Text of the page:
Madison Ruppert, Contributor
The website analytics firm KISSmetrics finally settled a lawsuit which accused the company of violating the law by creating an unstoppable tracking method which allowed them to recreate cookies after users deleted them and even track users who chose to block cookies.
While the settlement is relatively small, it could very well set a precedent and perhaps create a climate less conducive to the ongoing Silicon Valley data mining arms race, the blatant disregard for the privacy rights of users and digital spying operations in general.
The lawsuit was filed on behalf of John Kim and Dan Schutzman and originally included some of the major companies that implemented the KISSmetrics technology, although the clients were later dismissed from the lawsuit.
In the suit, the Kim and Schutzman accused KISSmetrics of “violating California and federal anti-hacking laws and misappropriating their personal information for profit,” according to Threat Level.
The proposed settlement (see PDF here, courtesy of Threat Level), will leave the plaintiffs with a mere $2,500 each while their lawyers will get over 100 times that amount. The case involved over $500,000 in legal fees at rates ranging from $350 to $580 per hour, so this lawsuit obviously isn’t going to make Kim and Schutzman rich.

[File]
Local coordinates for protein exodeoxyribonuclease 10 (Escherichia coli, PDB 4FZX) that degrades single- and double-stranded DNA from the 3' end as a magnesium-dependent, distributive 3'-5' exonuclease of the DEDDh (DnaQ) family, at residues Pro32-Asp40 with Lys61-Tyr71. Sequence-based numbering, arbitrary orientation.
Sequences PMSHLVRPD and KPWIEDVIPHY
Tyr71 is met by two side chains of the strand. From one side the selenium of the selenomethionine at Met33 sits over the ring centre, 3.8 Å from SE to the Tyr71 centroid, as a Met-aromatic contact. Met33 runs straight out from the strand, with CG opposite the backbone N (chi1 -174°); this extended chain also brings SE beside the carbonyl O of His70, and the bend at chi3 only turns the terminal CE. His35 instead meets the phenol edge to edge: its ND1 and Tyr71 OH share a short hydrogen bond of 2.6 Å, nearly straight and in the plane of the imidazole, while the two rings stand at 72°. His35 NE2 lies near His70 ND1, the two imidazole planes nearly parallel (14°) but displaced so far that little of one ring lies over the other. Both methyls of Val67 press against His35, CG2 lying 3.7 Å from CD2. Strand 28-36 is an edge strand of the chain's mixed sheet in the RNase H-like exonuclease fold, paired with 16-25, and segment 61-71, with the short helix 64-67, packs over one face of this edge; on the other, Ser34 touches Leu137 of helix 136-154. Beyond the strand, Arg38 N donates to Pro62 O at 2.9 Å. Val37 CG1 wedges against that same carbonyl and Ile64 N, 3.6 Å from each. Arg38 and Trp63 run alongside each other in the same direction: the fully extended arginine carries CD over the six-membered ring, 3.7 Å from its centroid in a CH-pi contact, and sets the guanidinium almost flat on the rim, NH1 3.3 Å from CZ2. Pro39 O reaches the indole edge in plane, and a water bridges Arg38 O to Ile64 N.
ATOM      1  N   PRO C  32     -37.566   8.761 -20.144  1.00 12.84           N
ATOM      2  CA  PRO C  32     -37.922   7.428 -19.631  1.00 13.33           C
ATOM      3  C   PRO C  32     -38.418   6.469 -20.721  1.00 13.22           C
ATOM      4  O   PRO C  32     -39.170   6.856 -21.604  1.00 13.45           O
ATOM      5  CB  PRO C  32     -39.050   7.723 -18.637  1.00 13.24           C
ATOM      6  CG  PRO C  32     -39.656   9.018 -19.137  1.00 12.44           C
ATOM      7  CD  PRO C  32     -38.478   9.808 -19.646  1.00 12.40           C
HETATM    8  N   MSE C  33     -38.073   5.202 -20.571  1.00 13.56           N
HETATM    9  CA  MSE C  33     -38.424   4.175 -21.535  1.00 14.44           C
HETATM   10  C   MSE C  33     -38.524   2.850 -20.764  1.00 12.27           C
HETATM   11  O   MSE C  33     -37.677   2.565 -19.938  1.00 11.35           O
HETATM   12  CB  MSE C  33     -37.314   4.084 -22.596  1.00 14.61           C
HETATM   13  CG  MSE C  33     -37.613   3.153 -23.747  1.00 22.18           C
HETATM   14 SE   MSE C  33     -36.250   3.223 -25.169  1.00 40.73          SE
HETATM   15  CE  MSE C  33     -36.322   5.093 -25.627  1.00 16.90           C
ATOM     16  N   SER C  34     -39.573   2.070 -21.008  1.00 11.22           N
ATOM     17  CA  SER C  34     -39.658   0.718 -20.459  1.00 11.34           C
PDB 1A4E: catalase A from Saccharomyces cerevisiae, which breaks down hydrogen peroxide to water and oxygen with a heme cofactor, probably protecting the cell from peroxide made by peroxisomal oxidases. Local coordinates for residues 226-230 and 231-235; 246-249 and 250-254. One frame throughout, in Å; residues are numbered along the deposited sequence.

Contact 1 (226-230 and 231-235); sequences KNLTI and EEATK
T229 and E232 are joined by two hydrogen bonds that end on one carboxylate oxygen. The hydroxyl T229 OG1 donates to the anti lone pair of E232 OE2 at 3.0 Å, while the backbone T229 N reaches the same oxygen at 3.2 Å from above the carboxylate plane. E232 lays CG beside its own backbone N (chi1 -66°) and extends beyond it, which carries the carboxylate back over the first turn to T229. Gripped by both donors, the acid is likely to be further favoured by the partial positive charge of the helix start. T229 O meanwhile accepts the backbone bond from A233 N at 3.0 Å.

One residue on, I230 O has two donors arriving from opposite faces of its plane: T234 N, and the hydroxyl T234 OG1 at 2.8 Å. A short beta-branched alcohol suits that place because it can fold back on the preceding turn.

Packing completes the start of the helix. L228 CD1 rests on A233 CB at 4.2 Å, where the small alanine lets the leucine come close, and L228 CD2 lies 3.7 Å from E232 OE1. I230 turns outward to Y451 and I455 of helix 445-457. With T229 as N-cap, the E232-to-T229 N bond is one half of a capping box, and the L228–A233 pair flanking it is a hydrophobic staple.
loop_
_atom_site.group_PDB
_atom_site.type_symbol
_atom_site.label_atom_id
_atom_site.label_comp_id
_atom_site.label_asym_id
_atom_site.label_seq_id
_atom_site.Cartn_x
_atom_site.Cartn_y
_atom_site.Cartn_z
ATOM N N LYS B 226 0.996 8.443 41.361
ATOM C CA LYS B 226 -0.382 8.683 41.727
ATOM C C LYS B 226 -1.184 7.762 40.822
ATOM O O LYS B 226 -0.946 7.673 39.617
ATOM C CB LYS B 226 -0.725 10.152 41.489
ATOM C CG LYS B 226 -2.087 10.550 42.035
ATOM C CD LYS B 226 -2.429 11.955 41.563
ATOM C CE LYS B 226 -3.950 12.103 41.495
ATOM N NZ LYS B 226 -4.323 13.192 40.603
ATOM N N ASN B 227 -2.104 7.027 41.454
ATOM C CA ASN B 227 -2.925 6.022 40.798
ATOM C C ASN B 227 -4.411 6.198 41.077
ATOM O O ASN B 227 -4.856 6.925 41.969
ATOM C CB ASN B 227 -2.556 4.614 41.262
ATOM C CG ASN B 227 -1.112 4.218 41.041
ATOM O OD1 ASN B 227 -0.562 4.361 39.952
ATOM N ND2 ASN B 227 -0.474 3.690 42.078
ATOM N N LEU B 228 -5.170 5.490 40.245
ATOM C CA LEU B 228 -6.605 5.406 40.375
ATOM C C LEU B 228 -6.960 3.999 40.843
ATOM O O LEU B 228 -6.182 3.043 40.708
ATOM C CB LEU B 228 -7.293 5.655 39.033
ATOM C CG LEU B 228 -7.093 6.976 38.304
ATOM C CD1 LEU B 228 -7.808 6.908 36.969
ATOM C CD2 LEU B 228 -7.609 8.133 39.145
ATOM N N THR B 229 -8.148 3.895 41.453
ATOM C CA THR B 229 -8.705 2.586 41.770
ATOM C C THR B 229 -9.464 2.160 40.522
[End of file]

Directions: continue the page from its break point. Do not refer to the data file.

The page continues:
While this didn’t result in a large payout for the plaintiffs or the public, it did result in KISSmetrics “largely” agreeing not to use their highly questionable techniques any longer, unless users are given notice and a choice in the matter.
Personally, I find the tentative language employed hardly satisfying since they stop short of saying that they will never use such methods again under any circumstances.
While that might seem like a little much to ask for, keep in mind that the tracking methods employed by KISSmetrics continued to track users even when they had cookies disabled and the private browsing mode enabled in their browser.
Indeed, even the name of the functions in the tracking code put out by KISSmetrics betrayed the less-than-admirable methods they used, namely, the “cram cookie” function.
“We don’t do it for malicious reasons. We don’t do it for tracking people across the web,” Shah said to Wired last year. “I would be having lawyers talk to you if we were doing anything malicious.”
Also unsurprising is the fact that KISSmetrics did not actually admit any guilt in the proposed settlement, which still has to be approved by a federal judge before being implemented.
Interestingly, Hulu.com (which used KISSmetrics tracking in 2011) still faces a lawsuit over their use of tracking since they already agreed in the settlement of a previous suit that they would no longer use these types of invasive cookies.
While that might seem like an unimportant detail to some, it should be noted that it just goes to show that in reality, there is nothing stopping KISSmetrics from continuing these practices. All they have to worry about is another relatively small settlement.
This article first appeared at End the Lie.